- My pooch, Dogboy, in Picnik's editing interface
The purchase means "we can think BIG," company officials write on their blog. Picnik, which claims millions of hits a month, adds, "Google processes petabytes of data every day ... Under the Google roof we’ll reach more people than ever before."
Picnik's flagship product is a photo editor which works sort of like an online version of Apple's iPhoto. It's not meant to replace apps like Photoshop, but it's become a popular choice for simple photo touch ups with people who use Facebook, and is the default image editor for Flickr, owned by Google's competitor Yahoo!. As Picnik also works with Google's Picasa photo service, which seems the likely reason for the purchase, it'll be interesting to see if Google keeps the ability to interact with its competitor's services.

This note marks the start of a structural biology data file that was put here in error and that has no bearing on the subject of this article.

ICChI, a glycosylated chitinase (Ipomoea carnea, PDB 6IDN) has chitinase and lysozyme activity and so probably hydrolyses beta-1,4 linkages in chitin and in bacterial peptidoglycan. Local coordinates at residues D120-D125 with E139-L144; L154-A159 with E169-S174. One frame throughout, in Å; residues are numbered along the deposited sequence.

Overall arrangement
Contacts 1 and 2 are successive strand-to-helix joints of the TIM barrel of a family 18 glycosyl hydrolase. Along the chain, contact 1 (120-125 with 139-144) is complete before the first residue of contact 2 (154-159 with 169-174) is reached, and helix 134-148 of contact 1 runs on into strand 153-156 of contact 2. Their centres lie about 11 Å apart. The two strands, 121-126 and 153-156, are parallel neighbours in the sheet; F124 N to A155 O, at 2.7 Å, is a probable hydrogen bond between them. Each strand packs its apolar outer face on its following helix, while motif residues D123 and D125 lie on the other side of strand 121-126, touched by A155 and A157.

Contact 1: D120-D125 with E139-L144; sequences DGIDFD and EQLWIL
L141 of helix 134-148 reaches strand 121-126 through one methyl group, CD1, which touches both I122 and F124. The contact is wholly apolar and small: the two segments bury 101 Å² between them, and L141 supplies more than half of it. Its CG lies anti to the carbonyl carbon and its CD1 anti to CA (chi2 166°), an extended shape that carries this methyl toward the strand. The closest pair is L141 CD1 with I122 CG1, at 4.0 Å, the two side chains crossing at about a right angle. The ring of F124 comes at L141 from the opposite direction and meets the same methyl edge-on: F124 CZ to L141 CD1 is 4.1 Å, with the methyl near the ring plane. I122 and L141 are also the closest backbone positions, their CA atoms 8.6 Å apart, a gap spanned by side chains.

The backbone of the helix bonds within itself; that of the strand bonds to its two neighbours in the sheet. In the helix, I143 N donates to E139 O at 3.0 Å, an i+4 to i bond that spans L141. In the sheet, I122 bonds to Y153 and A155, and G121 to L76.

One interesting point is that Picnik uses Flash as its main interface. For the most part, Google uses standard Web languages AJAX for most of its tools. If Google decides to transition the software over that could mean extra work in the area. Right now, Picnik has just 20 employees, but that could grow if Google decides Flash isn't the way it wants to edit its photos, or if it has other plans for the service we can't anticipate yet.
The financial terms of the deal are unknown at this time, but based on how fast buzz about the company has been spreading, you shouldn't be surprised to see a handful of new Maseratis tooling around town.